Increasing Student Involvement at the Summer Opportunities Fair

"I got a really cool flashlight from the cops." - John Ferrante, AAST 2019

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More students were involved than ever before in the BCA Summer Opportunities Fair this year; the annual event continues hoping to increase the number of student volunteers and attendees in the future. 

Part of this year’s improved success was due to the National Honor Society (NHS) chapter’s increased emphasis on helping out faculty — a relationship that benefits both students, who gain volunteer hours, as well as teachers. Through this initiative, NHS students played a big role in setting up the fair this year. On January 22nd, during and after the school day, students were making signs, checking program lists, stocking water, and more.

Mr. Kaser, BCA’s Lead Counselor of College and Career Relations as well as the fair coordinator, said that he had been “away over the weekend”, so he was surprised when he came back and found out that the chapter had gotten him help for the fair. “It’s been tremendous; I didn’t even know I would be getting help, but [the students] have done a great job,” he said. “It’s really helped us out a lot!”

The table was even equipped with a sleek new credit card scanner, much to the delight of several parents.

The staffers for BCA mart, equipped with price listings, a change box, and the latest sweatshirts.

Furthermore, volunteers of BCA Mart, the school store, added to the increased student involvement at the fair, as their table drew many parents and students throughout the night. Annette Kim, a BCA Mart representative, said, “we are looking to [sell] more to the parents that come along to the fair”. To help market the school merchandise to their target demographic, the table was even equipped with a sleek new credit card scanner, much to the delight of several parents.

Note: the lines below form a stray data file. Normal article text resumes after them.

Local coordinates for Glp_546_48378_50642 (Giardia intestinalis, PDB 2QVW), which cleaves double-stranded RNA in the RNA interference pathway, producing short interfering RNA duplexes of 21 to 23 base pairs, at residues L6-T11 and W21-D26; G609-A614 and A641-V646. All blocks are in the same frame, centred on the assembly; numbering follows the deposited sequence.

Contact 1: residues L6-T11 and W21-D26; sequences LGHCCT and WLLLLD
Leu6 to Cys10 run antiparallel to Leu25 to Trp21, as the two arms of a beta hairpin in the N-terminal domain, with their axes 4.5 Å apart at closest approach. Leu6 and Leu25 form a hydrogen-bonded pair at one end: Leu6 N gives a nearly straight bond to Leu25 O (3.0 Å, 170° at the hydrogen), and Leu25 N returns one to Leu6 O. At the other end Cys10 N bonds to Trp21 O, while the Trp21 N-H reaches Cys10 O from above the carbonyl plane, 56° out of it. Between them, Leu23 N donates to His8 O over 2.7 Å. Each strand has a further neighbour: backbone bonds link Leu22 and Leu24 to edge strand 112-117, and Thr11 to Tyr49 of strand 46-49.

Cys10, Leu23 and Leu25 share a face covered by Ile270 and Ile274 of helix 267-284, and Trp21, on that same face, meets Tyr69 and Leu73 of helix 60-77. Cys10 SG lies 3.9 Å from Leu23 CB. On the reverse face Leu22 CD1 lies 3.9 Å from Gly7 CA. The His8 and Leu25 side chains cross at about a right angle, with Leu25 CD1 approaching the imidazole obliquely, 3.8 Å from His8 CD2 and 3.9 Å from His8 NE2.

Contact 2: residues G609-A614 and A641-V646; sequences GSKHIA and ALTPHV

Adjacent to the BCA Mart table was the familiar row of other BCA-affiliated activities, such as BCA Summer Creative Writing, Bioresearch, and Nanotechnology Explorations. They are popular programs, and AMST junior Annika Eske recalled that she, like several other students, “initially joined summer research” through her freshman visit to the fair.

Besides the staple BCA offerings, however, there were also approximately 50 other vendors this year.

Christie Graziano, director of the pre-college program at the nearby Stevens Institute of Technology, commented on the offerings. There was a “good mix of colleges and outside variety,” she said, pointing out the table for IDTech behind her as an example of the computer science programs. “There’s lots of different opportunities gathered right here in one place — and it’s great for the programs too, because there are lots of students here tonight.”

First-time attendee Andrew Kim, ABF 2020, agreed that “there [were] lots of things for all sorts of interests — but it was definitely packed.” The majority of attendees were freshmen or sophomores looking for summer opportunities.

We’re always trying to get new organizations….We’d love to get more local groups here.”

— Mr. Paul Kaser

Lead counselor Mr. Zurich explained that this trend of younger underclassmen was not surprising. He stated that by  junior year, many students have “already found opportunities they want to go back to or expand upon,” so it was “good to see freshmen and sophomores looking to explore new things” at this fair and hopefully do the same by their third year.

However, several students expressed their hopes for a bigger event space for the fair int he future. Billy Marcus, AEDT 2019, said that “a bigger hall would be ideal,“ and Rachelle Huh, AAST 2019, also explained that “better organized lines” would be nice, especially for programs that drew more interest and thus larger crowds. Since the gym is already the biggest single room in the school, coming earlier or later to visit the more popular programs or simply to dodge the mid-hour rush might be the best alternative.

Tony Burger, ACTS 2020, also noted that “the people who [lived] further away probably [weren’t] showing”, because transportation would be more inconvenient.

Fortunately, the fair is always looking to improve student and program accessibility; this year, the fair was actually held one hour earlier, from 6 PM to 8 PM, so that “students [could] get home earlier, and students waiting after school in Commons [wouldn’t] have to wait as long”, said Mr. Kaser.